Beijing Joseph

Updated: May 2, 2020


Discover Beijing

As the capital of China, Beijing is the nation's political, economic, and cultural center. As one of the six ancient cities of China, Beijing has been the heart and soul of politics throughout its long history, and consequently there is an unparalleled wealth of discovery to delight and intrigue travelers as they explore the city's ancient past and exciting modern development. Now it has become one of the most popular travel destinations in the world, with about 140 million Chinese tourists and 4.4 million international visitors in a year. That’s a lot of tourists!

Getting Around Beijing

All of the major cities in China have extremely modern and well-developed public transportation systems, and Beijing, as the capital of China, has one of the largest subway systems in the world. It’s modern, safe, inexpensive and easy to navigate (relatively). You could travel for hours in the subway and only spend under $2! Buses are also plentiful and inexpensive. Basically, you won’t need a car living here.

Living in Beijing

Cost of Living

Part of your living cost will involve rent. Beijing is separated by large “ring” roads that circumvent the city. The closer you are to the center, the higher the rent. Usually most office workers live outside the third ring road, and it usually takes around 30-40 minutes to get to some of the nightlife and financial areas, such as Sanlitun, Dongzhimen and Guomao. Fortunately, public transportation is plentiful and inexpensive.

Generally speaking, you’ll spend around 3-6k RMB a month on an apartment in Beijing living alone. You could save more by renting just a room and having roommates of course.


There are tons of good and cheap foods to choose from in Beijing! If you want to mostly cook, expect to spend around 500 RMB a week on ingredients, and if you want to eat out at an inexpensive restaurant, expect to spend 30-50 RMB each time.


The nightlife can be quite surprising here. Enjoy anything from traditional Beijing opera, dance and martial arts performances to internationally renowned music performances, bars and clubs. Enjoy places like Tianqiao and Laoshe Teahouse if you want to experience Chinese culture. If you want more of a bar experience, Sanlitun has everything you need.

Points of Interest in Beijing

Forbidden City – Also known as the Palace Museum (Gu Gong in Chinese), the Forbidden City lies at the very center of Beijing, and once served as the imperial palace for 24 emperors during the Ming and Qing Dynasties (1368 - 1911).

Tiananmen Square – Located at the center of Beijing and the midpoint of Chang'an Avenue is the remarkable Tiananmen Square. Thousands of people visit the square every day. It is a must visit destination in Beijing.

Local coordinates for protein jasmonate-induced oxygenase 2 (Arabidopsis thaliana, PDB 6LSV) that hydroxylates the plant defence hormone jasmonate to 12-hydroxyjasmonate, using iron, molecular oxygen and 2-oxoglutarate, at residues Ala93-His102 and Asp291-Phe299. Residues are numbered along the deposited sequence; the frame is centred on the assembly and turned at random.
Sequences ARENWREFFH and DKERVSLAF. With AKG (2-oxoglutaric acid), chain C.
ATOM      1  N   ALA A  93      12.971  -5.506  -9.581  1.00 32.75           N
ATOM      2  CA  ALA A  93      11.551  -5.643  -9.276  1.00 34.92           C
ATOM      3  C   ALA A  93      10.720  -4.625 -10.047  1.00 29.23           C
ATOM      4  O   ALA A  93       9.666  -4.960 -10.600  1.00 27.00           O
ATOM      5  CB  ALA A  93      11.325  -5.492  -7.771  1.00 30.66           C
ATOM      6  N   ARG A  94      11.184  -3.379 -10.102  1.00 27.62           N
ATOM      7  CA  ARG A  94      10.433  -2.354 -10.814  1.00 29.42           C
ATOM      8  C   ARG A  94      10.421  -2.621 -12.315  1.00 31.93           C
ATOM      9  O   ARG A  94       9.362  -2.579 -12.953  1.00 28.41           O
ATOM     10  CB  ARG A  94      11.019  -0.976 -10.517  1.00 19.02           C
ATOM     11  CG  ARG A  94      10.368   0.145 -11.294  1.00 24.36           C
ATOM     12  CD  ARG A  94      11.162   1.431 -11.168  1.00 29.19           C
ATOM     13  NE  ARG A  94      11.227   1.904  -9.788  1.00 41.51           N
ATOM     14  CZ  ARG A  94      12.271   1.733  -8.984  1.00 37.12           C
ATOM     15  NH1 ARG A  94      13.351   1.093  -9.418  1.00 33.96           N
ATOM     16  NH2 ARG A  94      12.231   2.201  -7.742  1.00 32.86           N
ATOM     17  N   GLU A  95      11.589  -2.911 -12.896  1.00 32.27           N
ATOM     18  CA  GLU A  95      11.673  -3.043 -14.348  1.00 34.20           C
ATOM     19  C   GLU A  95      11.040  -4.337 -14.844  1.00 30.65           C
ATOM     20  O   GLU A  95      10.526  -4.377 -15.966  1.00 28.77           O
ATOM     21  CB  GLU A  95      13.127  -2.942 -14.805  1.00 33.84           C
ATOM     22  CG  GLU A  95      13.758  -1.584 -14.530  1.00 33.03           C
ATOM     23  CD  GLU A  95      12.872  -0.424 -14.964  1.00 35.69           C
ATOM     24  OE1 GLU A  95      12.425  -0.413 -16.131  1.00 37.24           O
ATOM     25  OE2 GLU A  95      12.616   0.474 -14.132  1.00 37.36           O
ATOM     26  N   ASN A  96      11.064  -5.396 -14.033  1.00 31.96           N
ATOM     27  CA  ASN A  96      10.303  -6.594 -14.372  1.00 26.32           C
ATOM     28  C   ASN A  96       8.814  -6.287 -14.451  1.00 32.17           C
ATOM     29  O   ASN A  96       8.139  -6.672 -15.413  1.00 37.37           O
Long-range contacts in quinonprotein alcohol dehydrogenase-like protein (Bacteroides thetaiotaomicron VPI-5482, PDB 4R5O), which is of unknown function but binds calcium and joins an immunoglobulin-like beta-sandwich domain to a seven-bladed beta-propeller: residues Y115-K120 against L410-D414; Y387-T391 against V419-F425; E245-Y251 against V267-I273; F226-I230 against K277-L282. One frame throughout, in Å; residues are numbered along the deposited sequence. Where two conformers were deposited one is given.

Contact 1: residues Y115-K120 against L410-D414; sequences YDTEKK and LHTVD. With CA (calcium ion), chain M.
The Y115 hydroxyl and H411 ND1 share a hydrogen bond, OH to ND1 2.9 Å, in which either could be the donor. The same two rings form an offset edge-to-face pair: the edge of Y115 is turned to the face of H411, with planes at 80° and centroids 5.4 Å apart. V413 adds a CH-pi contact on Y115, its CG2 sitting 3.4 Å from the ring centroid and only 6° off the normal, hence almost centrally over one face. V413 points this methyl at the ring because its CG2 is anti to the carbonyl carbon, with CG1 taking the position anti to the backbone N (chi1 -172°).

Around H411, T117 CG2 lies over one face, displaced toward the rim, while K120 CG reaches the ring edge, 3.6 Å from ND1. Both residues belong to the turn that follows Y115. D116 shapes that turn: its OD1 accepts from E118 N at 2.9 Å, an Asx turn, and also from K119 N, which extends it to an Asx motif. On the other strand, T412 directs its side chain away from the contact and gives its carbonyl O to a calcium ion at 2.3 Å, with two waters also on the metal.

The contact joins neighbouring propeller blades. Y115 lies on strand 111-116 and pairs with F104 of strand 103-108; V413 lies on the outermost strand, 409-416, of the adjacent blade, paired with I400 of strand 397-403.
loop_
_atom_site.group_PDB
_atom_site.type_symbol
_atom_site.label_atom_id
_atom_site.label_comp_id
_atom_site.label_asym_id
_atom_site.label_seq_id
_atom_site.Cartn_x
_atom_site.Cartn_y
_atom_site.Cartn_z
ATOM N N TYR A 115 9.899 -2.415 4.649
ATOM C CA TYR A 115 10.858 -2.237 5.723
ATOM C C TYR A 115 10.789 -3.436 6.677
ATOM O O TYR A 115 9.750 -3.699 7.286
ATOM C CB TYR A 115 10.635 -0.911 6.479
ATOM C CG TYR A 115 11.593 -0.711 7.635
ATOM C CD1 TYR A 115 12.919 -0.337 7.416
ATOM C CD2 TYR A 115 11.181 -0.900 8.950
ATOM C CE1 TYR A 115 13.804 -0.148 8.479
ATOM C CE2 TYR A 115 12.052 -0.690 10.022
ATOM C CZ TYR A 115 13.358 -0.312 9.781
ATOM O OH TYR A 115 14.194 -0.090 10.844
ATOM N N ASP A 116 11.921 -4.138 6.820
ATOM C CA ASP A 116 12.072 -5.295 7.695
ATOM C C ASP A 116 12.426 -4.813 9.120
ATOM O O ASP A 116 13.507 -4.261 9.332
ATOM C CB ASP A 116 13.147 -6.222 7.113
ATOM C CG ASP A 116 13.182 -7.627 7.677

Temple of Heaven – Now open to the public for the purposes of showing ancient philosophy, history and religion, its grand architectural style and profound cultural connotations give a glance into life in ancient China.

Summer Palace – Being the largest and most well-preserved park originally meant for the emperor in China, it greatly influences Chinese horticulture and landscape standards with its famous natural views and cultural points of interest, which also has long been recognized as 'The Museum of Royal Gardens'.

Yonghe Temple – Built initially in 1694 during the Qing Dynasty, this building was the former residence of Emperor Yongzheng when he was just a prince. However, in 1744, the Qing Dynasty formally changed the status of this into a temple.

The Great Wall – The Great Wall of China is an ancient series of walls and fortifications. Perhaps the most recognizable symbol of China and its long and vivid history, the Great Wall was originally conceived by Emperor Qin Shi Huang in the third century B.C. as a means of preventing incursions from barbarian nomads. The best-known and best-preserved section of the Great Wall was built in the 14th through 17th centuries A.D.. It now functions as a powerful symbol of Chinese civilization’s enduring strength.

Ming Tombs – Since 1409 when Zhu Di, the first emperor of the Ming Dynasty, built his Changling Tomb here, the succeeding twelve emperors had their resting places built around Changling for the 230 years, covering a total area of over 120 square kilometers (46.3 square miles). This is the best-preserved tomb area with the highest density of buried emperors (nice!) in the world. Each year, millions of tourists visit this site to appreciate its long history and palatial architecture.


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